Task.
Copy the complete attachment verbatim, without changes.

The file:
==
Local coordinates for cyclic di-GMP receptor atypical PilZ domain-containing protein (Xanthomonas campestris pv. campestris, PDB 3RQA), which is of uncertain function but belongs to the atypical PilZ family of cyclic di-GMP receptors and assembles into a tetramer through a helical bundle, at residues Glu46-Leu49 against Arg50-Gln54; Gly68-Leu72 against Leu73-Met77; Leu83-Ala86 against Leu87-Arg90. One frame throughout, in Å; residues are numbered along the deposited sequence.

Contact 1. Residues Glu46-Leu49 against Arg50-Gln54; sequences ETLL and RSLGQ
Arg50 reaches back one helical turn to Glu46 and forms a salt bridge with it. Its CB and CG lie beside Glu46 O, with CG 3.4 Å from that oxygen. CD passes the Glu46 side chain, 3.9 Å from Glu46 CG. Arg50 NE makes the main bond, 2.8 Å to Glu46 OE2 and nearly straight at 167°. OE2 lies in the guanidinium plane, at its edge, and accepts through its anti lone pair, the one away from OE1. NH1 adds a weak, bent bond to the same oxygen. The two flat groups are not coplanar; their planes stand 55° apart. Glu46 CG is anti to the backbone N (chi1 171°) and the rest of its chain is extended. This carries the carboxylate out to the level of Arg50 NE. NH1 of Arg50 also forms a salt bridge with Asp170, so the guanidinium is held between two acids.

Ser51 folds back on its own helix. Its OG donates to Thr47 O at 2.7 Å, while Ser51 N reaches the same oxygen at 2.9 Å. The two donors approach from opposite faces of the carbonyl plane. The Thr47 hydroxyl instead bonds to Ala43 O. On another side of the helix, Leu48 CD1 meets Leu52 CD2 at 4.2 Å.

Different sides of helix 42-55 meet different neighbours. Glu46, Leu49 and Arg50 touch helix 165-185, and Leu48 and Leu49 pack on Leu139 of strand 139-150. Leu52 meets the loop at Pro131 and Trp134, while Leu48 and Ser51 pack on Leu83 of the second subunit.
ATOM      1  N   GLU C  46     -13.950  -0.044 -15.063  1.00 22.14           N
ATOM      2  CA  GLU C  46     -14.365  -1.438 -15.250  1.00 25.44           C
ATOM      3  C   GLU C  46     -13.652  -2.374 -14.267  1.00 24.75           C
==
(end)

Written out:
Local coordinates for cyclic di-GMP receptor atypical PilZ domain-containing protein (Xanthomonas campestris pv. campestris, PDB 3RQA), which is of uncertain function but belongs to the atypical PilZ family of cyclic di-GMP receptors and assembles into a tetramer through a helical bundle, at residues Glu46-Leu49 against Arg50-Gln54; Gly68-Leu72 against Leu73-Met77; Leu83-Ala86 against Leu87-Arg90. One frame throughout, in Å; residues are numbered along the deposited sequence.

Contact 1. Residues Glu46-Leu49 against Arg50-Gln54; sequences ETLL and RSLGQ
Arg50 reaches back one helical turn to Glu46 and forms a salt bridge with it. Its CB and CG lie beside Glu46 O, with CG 3.4 Å from that oxygen. CD passes the Glu46 side chain, 3.9 Å from Glu46 CG. Arg50 NE makes the main bond, 2.8 Å to Glu46 OE2 and nearly straight at 167°. OE2 lies in the guanidinium plane, at its edge, and accepts through its anti lone pair, the one away from OE1. NH1 adds a weak, bent bond to the same oxygen. The two flat groups are not coplanar; their planes stand 55° apart. Glu46 CG is anti to the backbone N (chi1 171°) and the rest of its chain is extended. This carries the carboxylate out to the level of Arg50 NE. NH1 of Arg50 also forms a salt bridge with Asp170, so the guanidinium is held between two acids.

Ser51 folds back on its own helix. Its OG donates to Thr47 O at 2.7 Å, while Ser51 N reaches the same oxygen at 2.9 Å. The two donors approach from opposite faces of the carbonyl plane. The Thr47 hydroxyl instead bonds to Ala43 O. On another side of the helix, Leu48 CD1 meets Leu52 CD2 at 4.2 Å.

Different sides of helix 42-55 meet different neighbours. Glu46, Leu49 and Arg50 touch helix 165-185, and Leu48 and Leu49 pack on Leu139 of strand 139-150. Leu52 meets the loop at Pro131 and Trp134, while Leu48 and Ser51 pack on Leu83 of the second subunit.
ATOM      1  N   GLU C  46     -13.950  -0.044 -15.063  1.00 22.14           N
ATOM      2  CA  GLU C  46     -14.365  -1.438 -15.250  1.00 25.44           C
ATOM      3  C   GLU C  46     -13.652  -2.374 -14.267  1.00 24.75           C